Does anyone else sit around and think deep thoughts about stuff? I do. It sure beats real work. My most recent deep thoughts revolved around hell. Granted I was guided towards these thoughts. They didn't just float in out of nowhere. I'm often fascinated by the progression of thought patterns. Here's how hell popped up into my head...
I was reading a Bernard Cornwell novel. I enjoy his writing. He's well researched and takes the time to develop mostly accurate historical fiction. In the series in which I was immersed, the main character was set around the time that Christianity was overtaking Norse theology in England. Our hero was basically raised a Viking despite the fact that his family and king were Christians.
The Vikings were warriors and loved the fight. Should you fight and die, you were guaranteed a place in Viking heaven, which was simply a banquet hall with all the booze, eats, and women you could handle. Should you die without a sword in your hand, you go to hell. Helheim. It's description, "...cold, dark and misty abode of the dead." Viking hell is cold.
Christianity is distinctly different. Hell is hot. And sometimes, you get cast into the inferno for killing with a sword in your hand. Banished to the underworld, you are to suffer eternity in a constant blaze of third degree burns. As a guy who requires a constant slathering of spf 30 and above, I can relate. Sadly, The Book is mostly vague if they force you to bike and run while down there.
Now, here's where the deep thought comes in (and chances are that, with my menial levels of intellect, I've gotten it wrong), but it seems to me that each of those cultures had picked a hell based on their origin. The Vikings were Northlanders. Winters were harsh and cold. There was never enough food. Being frozen was an unfun fact of life. The Christians toiled in the desert, sometimes for years on end. It's no wonder that they wanted out and didn't want to go back. I can hear the threats from the elders to the youngsters, "You want me to ship you back to the desert. Huh? Now shut it and behave." (Sort of the old fashioned version of "Don't make me stop this car and come back there.")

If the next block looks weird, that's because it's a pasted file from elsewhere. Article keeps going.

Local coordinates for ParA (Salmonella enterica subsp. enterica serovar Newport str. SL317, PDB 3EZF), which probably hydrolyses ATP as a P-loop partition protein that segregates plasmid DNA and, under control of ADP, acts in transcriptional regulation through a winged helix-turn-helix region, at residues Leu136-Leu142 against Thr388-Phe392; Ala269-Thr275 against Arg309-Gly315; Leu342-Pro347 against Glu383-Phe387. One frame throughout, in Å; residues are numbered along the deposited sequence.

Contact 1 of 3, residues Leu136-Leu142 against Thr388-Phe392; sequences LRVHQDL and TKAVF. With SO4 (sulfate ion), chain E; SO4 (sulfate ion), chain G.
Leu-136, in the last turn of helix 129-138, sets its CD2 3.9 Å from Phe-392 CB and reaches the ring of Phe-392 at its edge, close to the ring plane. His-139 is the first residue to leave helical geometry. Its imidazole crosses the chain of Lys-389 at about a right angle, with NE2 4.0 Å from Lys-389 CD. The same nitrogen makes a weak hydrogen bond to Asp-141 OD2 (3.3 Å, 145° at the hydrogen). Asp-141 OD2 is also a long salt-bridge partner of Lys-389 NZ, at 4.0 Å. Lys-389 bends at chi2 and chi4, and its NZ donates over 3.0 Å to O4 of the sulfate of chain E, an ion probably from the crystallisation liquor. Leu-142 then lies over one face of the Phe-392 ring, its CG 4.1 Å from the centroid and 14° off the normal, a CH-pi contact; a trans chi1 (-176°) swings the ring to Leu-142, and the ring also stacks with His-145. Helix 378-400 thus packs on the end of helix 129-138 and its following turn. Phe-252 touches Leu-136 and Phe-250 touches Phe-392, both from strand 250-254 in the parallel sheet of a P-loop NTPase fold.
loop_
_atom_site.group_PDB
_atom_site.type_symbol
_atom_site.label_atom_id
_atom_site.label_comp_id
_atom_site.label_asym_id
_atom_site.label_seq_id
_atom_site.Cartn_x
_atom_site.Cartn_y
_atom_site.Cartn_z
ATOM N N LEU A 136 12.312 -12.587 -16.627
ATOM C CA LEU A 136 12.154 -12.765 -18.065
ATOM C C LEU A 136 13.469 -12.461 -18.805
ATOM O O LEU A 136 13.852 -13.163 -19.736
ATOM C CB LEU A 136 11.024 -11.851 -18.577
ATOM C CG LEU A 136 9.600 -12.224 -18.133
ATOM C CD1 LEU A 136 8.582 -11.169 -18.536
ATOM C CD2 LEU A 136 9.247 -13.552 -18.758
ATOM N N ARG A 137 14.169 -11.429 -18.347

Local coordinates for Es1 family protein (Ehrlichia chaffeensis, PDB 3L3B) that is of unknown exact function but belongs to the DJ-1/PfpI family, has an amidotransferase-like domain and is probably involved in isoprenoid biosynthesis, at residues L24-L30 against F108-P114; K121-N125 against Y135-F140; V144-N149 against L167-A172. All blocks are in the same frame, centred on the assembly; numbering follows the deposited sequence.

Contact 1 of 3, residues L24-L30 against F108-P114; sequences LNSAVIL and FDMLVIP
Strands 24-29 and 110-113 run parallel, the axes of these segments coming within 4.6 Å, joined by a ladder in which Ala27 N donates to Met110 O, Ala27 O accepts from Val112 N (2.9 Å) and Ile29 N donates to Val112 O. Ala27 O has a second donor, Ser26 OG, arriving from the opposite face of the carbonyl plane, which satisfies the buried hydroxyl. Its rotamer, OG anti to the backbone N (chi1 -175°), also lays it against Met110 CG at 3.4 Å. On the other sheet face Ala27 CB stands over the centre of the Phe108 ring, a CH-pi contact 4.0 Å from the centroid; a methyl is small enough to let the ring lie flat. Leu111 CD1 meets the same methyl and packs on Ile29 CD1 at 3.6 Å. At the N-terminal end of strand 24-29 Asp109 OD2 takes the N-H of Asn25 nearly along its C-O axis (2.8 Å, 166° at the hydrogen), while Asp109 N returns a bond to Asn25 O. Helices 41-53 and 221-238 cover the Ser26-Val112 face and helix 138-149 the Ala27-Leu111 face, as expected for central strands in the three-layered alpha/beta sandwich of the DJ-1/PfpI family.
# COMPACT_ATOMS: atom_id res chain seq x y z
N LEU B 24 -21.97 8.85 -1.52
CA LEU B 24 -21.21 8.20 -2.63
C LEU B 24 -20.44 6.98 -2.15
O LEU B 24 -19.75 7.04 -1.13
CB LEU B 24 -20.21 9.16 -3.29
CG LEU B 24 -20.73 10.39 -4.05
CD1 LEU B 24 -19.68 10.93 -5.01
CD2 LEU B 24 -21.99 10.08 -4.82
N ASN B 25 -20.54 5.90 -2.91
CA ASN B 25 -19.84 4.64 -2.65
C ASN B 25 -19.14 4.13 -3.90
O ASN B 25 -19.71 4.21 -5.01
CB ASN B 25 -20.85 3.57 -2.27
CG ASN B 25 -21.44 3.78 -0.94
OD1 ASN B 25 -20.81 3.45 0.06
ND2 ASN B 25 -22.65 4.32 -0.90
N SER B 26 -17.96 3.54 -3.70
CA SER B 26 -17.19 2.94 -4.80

The Vikings May Have Gotten It Right
Coming off an exceptionally long winter, one that started back in early November and has yet to let go its grip, I find myself relating to the Vikings. I'm pretty sure that, if you do your research correctly, in one old drawing of Helheim (in one the original texts of the Danes) they drew a picture of my house. How they knew I have no idea. As I get older, I find myself growing weary of the snow and cold much earlier in the season (read: November). I relate to the retirees who migrate from my neighborhood to the plush subtropic realms of the nation and stay there long enough for the snow to melt. They returned last week only to hear that the highs were in the 20s/30s and snow still covered their lawn. Based on the looks on their faces, they are Vikings too.
As a prediction, I am assuming that I'll come full circle in mid-July. Smacked dead in the middle of a temperate climate and quite proximal to a Great Lake, summers here can become very Christian hellish. The upper 90s with relative humidities in the 80th percentile range guarantee that your sweat glands will get the extra work they've been lacking around the turn of the calendar. My skin changes from a pasty white to a lobster-like hue even when I'm inside. No transition. No middle ground. Training gets pushed to the bookends of the day and can still be uncomfortable.
When that time comes, I may be a convert. Hell will have evolved from a cold wasteland of the dead to a hot wasteland of the dead. Until then, I'm a Viking. Now where's my sword, dinner, and wife? Time to